GDPR Company Compliance

It has been over a year since the European Union’s (EU) General Data Protection Regulations (GDPR) took effect, yet a recent study found that companies worldwide have not been adhering to the policies. A study conducted by the Ponemon Institute found that not only are companies not reporting data breaches but are overall unfamiliar with the regulations as a whole.

What Is Included in the GDPR Laws

While the GDPR Laws were created for countries that are a part of the European Union, any countries who trade or have dealings with an E.U. country must also be compliant. The goal of the regulations is to protect data privacy and offers the following protections:

  • The terms of agreement for sharing consumer data must be written in easy-to-understand language so that consumers know where their information will be used
  • Business must notify consumers of a data breach within 72 hours after recognizing it happened
  • People have a right to have businesses erase their data from their systems and forgotten completely

While these seem to be general rights that consumers should have globally, there are still no national data privacy laws in the United States. According to the study, businesses in European countries are not much better with laws in place. Almost half of the respondents experienced a data breach that was required to be reported under the new law but flew under the radar. Less than 20% of businesses were confident in their ability to handle reporting breaches in the allotted time frame.

Company-Wide Compliance Issues

Reporting breaches is not the only issue at hand. The introduction of other data security laws like the California Consumer Privacy Act (CCPA) has caused some confusion as to which laws need to be followed when dealing with consumer data.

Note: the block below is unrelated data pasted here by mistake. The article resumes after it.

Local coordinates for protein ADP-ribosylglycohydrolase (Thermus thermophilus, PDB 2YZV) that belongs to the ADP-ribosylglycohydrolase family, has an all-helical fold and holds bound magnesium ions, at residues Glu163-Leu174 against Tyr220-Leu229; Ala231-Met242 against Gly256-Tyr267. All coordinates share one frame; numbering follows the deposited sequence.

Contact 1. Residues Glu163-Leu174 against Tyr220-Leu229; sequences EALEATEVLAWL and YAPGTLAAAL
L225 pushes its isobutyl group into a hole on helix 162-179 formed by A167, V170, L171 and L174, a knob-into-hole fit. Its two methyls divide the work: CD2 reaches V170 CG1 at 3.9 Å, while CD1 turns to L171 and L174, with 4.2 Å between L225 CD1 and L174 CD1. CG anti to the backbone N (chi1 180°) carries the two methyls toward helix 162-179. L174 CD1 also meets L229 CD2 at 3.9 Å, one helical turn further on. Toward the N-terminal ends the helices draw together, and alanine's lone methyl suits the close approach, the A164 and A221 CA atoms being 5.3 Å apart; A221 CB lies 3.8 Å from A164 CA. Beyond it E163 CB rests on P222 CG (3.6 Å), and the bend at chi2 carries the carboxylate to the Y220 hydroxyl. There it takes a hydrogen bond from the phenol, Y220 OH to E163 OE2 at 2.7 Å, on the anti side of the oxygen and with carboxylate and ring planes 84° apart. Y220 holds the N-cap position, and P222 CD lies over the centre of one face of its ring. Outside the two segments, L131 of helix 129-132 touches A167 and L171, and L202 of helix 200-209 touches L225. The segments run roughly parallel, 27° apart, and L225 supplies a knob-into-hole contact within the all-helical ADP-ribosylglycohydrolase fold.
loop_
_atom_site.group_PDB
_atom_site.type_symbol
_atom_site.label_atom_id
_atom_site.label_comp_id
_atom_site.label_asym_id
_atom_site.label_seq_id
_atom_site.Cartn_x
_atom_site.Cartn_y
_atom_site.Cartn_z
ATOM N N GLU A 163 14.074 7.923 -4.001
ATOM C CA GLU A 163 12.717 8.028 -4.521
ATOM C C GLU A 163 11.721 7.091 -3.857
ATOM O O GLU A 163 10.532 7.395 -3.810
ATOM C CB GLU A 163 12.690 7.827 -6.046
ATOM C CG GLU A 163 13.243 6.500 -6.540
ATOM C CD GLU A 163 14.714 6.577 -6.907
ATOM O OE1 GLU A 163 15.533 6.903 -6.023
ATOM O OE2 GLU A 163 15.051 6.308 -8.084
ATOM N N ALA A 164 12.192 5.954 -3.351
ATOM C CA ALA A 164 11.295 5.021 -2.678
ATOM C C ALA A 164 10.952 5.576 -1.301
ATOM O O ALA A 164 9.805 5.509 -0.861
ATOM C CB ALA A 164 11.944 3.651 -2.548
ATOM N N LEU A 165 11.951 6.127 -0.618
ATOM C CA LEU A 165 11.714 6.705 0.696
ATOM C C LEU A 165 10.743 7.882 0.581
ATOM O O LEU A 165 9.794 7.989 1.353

To combat this problem, companies have hired specific compliance officers and outside cybersecurity companies to deal with breaches and ensure protocols are being followed. This leads to the problem of the hired workers having a full understanding of the regulations while company heads and other vital employees are uneducated about the proper use of company data.

There has been an increase in cyber risk insurance, but the study showed that many companies are unsure if their policy covers GDPR fines and penalties. Depending on the severity of the penalty, fines can be up to 20 million euros (USD 22 million) or 4% of the company’s total global turnover of the preceding fiscal year. It ultimately comes down to which amount will be higher.

Solutions for Following Data Privacy Laws

While some countries are on their way to compliance with 86% stating they appointed a GDPR data protection officer, others are still lagging behind. Over half of American companies are applying the GDPR rules to their employees but 43% of EU companies have applied the regulations.

Cybersecurity professionals have suggested that companies conduct risk assessments and identify their vulnerabilities with the help of an attorney or proper litigation. These practices can help protect their corporations from cyber risks in the first place.

The best way to store company data and protect it from cyber attacks is to store it using a hardware encrypted storage device. The SecureDrive is a hardware encrypted external portable hard drive that eliminated data leaks and is GDPR compliant. With secure authentication methods and features that put control in the hands of the user, the device is ideal for businesses with sensitive information. If your business needs to improve its compliance strategy, call 1-800-875-3230 for a free evaluation of our SecureDrive products.

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